Sometimes simply meeting expectations isn't enough for Wall Street. Foot Locker (NYSE:FL) shareholders experienced this firsthand after the company's stock dropped despite the retailer announcing a return to sales growth and improving profitability.

Footlocker had plenty of encouraging news to share with investors. Executives have confidence that its operating momentum will continue to build over the next few quarters, even as expenses rise thanks to increased spending on the digital sales channel.

Let's take a closer look at the key points management wanted to get across to investors in its latest earnings call.

A jogger runs a hiking trail.

Image source: Getty Images.

A good start

Foot Locker managed a less-than-1% uptick in comparable-store sales to mark a solid improvement over the 3% to 4% declines it had seen in the prior two quarters. Just as management had predicted, that growth was supported by a surge of innovative product releases from key suppliers, including Nike. Foot Locker CFO Lauren Peters commented on the improved performance, saying, "We are encouraged by this positive inflection in [comparable-store] sales, expansion in our gross margin rate and an improving assortment of fresh and exciting products given that, it all starts with the top line."

Foot Locker's performance carried through to the bottom line, as suppliers' new product releases combined with improving inventory management allowed the company to lessen its reliance on price cuts. As a result, gross profit margin ticked up for the first time in over a year.

FL Gross Profit Margin (TTM) Chart

FL Gross Profit Margin (TTM) data by YCharts.

Good news and bad news

Overall store traffic was down low single digits for the quarter, with traffic at our U.S. [locations] essentially flat and down high single digits at our international [stores]. 
-- CFO Lauren Peters

Although the company's performance is encouraging, Footlocker has plenty of work to do before it can claim a robust rebound. Customer traffic fell hard at its struggling European locations, for example, and was flat in the core U.S. business. Footlocker's minor increase in overall revenue was only possible thanks to healthy digital sales, as the e-commerce channel shot up to 13.5% of the business from 12.7% a year ago.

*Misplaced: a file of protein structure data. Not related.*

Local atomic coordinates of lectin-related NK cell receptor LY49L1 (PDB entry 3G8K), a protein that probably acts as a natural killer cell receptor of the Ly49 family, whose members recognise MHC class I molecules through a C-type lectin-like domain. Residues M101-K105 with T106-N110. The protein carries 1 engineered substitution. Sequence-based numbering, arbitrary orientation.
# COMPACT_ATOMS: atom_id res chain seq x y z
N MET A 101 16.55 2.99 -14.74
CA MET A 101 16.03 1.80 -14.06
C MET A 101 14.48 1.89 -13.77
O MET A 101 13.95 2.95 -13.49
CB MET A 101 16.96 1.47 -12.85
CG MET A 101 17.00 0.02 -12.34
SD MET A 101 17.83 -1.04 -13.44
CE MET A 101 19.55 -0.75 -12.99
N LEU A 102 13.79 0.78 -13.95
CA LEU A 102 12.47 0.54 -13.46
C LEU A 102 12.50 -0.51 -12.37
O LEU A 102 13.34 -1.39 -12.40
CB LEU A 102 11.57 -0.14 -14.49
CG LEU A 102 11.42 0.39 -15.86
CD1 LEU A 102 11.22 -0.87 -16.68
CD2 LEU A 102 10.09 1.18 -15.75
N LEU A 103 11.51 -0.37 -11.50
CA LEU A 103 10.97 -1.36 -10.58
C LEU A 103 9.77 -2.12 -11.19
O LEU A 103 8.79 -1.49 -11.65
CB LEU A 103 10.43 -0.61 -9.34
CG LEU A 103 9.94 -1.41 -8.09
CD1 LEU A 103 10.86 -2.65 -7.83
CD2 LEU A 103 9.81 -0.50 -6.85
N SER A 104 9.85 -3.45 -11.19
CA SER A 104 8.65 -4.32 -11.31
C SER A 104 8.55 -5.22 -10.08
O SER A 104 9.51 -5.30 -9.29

Spending more on digital

[D]uring the quarter we completed further upgrades of our digital sites to our new, more responsive platform. As we move through 2018, we will continue to roll out the upgrade across all our banners with greater functionality added over time.
-- CEO Richard Johnson

Foot Locker is putting lots of effort -- and resources -- behind its digital infrastructure push. These moves are supporting stronger sales growth but are also hurting the bottom line.

Selling, General, and Administrative Expense (SG&A) jumped to 21.3% of sales from 19.9% a year ago as the retailer added functionality like quicker delivery and an enhanced shopping experience for repeat customers. Executives said they expect to continue spending heavily on these initiatives this year and well into 2019.

Looking ahead

Inventory decreased 2.4% compared to a 3.9% total sales increase. This disciplined approach, combined with an improving flow of product, is making our inventory more productive overall and we feel that we are well-positioned to drive stronger results in the back half of 2018.
-- CFO Lauren  Peters

Executives affirmed sales growth guidance that calls for a return to significant growth in the third and fourth quarters of this year. Their profit forecast was mostly steady, too, although management does see spending on the digital sales channel taking up a slightly larger portion of earnings than originally expected.

Foot Locker faces major challenges, including a weak international segment and flat traffic in the U.S. division. But its overall trends are tracking right along management's targets of returning to sales and profitability growth in 2018. From there, its long-term earning power will depend on management's success at positioning the company to better compete in an omnichannel selling environment.

Demitrios Kalogeropoulos owns shares of NKE. The Motley Fool recommends NKE. The Motley Fool has a disclosure policy.